to get by – to have enough money to pay for food, housing, and other necessary things to live

* Kyle and his wife both work all day, but it’s still difficult for them to get by because their apartment in the city is so expensive.


40-hour workweek – the traditional work schedule of 8 hours a day from Monday to Friday, or 40 hours per week

* If you are a business owner, it’s almost impossible to have a 40-hour workweek because you feel like you need to work all the time.


to work your fingers to the bone – to work very hard and for many hours each day

* Rachelle is working her fingers to the bone, spending 60 hours at the office each week and then cooking and cleaning at home for her family.


strapped – needing money; without very much money

* Could you lend me $50? I’m strapped and I won’t get paid until next week.


morale – the way that a group of people feels; a group’s positive feelings of enthusiasm and confidence

* Xavier likes his new job because the office morale is really high and everyone gets along with one another.


to gripe – to complain; to say negative things about something

* You’re always griping about your roommates. If you don’t like living with other people, why don’t you get your own apartment?


overworked – physically and mentally tired because one has worked too much

* We are all overworked! The company needs to hire more workers because there’s too much to do in this department.


emotionally drained – emotionally tired and without energy

* After her father died, she felt emotionally drained and she wanted to sleep all day.


to work it all out – to talk with someone about a problem and find a way to fix it

* Ronald and Bethany had a big fight four days ago, but last night they were able to work it all out.


to tuck the kids in – to kiss one’s children while they are in bed, putting blankets around them and helping them fall asleep

* When you tuck the kids in tonight, don’t forget to read them a story to help them fall asleep.

Comprehension Questions
1. Why doesn’t Jeremy want Miranda to work so much?
a) Because the bones in her fingers are too tired.
b) Because she is too tired when she gets home.
c) Because she never gets paid extra for working late.

2. What does Miranda mean by saying “we’ll work it all out” this weekend?
a) She wants to talk about the problem this weekend.
b) She has to work at the office during the weekend.
c) She wants to go to the gym for a workout this weekend.

Answers at bottom.

What Else Does It Mean?
to turn down

The phrasal verb “to turn down” means to reject or say ‘no’ to something: “Clarke asked Lisa to go to the dance with him, but she turned him down because she wanted to go with her girlfriends instead.” “To turn (something) down (or up)” means to move a button so that a machine makes less (or more) noise or heat: “Please turn down the volume on the TV.” Or, “Please turn up the heat – it’s really cold in here!” “To turn up” also means to be found: “I looked everywhere for my keys, and they finally turned up in the refrigerator the next day. I don’t know how they got there!” “To turn out” means to attend or be at an event: “How many people turned out for the concert?”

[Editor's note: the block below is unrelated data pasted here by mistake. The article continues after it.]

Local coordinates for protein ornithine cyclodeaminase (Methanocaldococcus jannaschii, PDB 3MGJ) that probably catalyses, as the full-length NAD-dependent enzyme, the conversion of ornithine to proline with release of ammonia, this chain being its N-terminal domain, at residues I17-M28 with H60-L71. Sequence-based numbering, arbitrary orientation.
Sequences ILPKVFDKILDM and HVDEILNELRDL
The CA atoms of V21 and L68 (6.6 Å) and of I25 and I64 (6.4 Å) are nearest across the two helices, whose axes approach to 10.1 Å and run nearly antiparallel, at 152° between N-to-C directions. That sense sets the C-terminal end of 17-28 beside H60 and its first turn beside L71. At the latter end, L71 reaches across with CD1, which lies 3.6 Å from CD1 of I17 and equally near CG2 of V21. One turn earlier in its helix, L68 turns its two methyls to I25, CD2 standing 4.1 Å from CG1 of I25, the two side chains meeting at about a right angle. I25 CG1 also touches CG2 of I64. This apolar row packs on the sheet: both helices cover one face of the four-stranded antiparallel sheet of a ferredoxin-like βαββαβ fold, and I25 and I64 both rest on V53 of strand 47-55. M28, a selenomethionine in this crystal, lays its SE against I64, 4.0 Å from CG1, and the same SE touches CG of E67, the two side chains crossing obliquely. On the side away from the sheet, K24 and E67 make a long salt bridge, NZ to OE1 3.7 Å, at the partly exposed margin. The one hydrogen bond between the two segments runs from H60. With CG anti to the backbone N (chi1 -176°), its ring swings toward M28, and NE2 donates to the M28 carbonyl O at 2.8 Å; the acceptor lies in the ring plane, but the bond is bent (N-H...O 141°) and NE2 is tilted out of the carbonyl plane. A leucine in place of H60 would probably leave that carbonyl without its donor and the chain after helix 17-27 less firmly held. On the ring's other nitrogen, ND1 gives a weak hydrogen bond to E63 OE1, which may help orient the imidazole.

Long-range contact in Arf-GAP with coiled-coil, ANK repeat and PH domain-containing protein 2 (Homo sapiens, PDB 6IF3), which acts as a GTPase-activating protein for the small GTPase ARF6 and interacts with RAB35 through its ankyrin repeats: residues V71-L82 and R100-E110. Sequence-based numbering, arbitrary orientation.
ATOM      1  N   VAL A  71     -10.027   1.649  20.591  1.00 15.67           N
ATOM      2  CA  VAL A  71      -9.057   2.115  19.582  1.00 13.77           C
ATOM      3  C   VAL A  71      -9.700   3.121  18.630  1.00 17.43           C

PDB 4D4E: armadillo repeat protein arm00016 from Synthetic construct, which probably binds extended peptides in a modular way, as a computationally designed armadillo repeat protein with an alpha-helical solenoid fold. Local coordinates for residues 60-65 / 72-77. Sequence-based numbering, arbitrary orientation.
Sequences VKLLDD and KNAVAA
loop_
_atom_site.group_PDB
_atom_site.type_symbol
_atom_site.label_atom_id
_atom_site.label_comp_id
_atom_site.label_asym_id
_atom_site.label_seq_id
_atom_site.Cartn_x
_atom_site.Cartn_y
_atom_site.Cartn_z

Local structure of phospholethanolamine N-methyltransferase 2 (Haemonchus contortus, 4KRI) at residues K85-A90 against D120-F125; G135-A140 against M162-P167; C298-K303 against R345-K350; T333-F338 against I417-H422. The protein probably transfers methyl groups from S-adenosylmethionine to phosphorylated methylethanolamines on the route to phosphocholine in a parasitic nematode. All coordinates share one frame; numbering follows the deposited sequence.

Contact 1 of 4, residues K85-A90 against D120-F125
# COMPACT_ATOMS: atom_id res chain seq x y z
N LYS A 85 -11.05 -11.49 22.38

to get by

In this podcast, the phrase “to get by” means to have enough money to pay for food and housing, and other daily needs: “Some men and women would like to stay home with their children, but they have to work so that the family can get by financially.” “To get ahead” means to make progress, especially in one’s job: “She’s studying for her master’s degree at night so that she can get ahead in the office.” Or, “Getting ahead in a competitive business like this one is really hard.” “To get in” means to come home or to arrive at a place: “What time did you get in last night?” Or, “What time will the train get in to Philadelphia?” “To get up” means to leave bed and stand up after sleeping: “During the week, he gets up at 5:00 a.m., but on Saturdays he likes to stay in bed until 11:00 a.m.”

Culture Note
The traditional “workweek” (the amount of time worked in one week) is 40 hours in the United Sates. However, many people work more than 40 hours per week. Some of these people receive additional money for this work, but others do not. This depends on what type of “employees” (workers) these people are.

There are two types of employees. The first type of employee is known an “exempt” or “salaried” employee. These people receive a “salary” of a certain amount of money each week, month, or year, and the amount does not change if they work more or fewer hours. Most “professionals,” such as doctors, lawyers, businesspeople, and journalists are exempt or salaried employees. They often have to work more than 40 hours per week, but they do not receive any additional money for this work.

The second type of employee is a “non-exempt” or “hourly” employee. These employees receive a certain “hourly rate” (dollars for each hour) that they work (for example, $8 per hour). At the end of the week, the number of hours that a non-exempt or hourly employee has worked is multiplied by his or her hourly rate to determine how much money he or she should be given. If a non-exempt or hourly employee works more than 40 hours per week, the additional time is known as “overtime.” Non-exempt or hourly employees receive more money when they work overtime, usually “time and a half.”

Comprehension Answers
1 - b

2 - a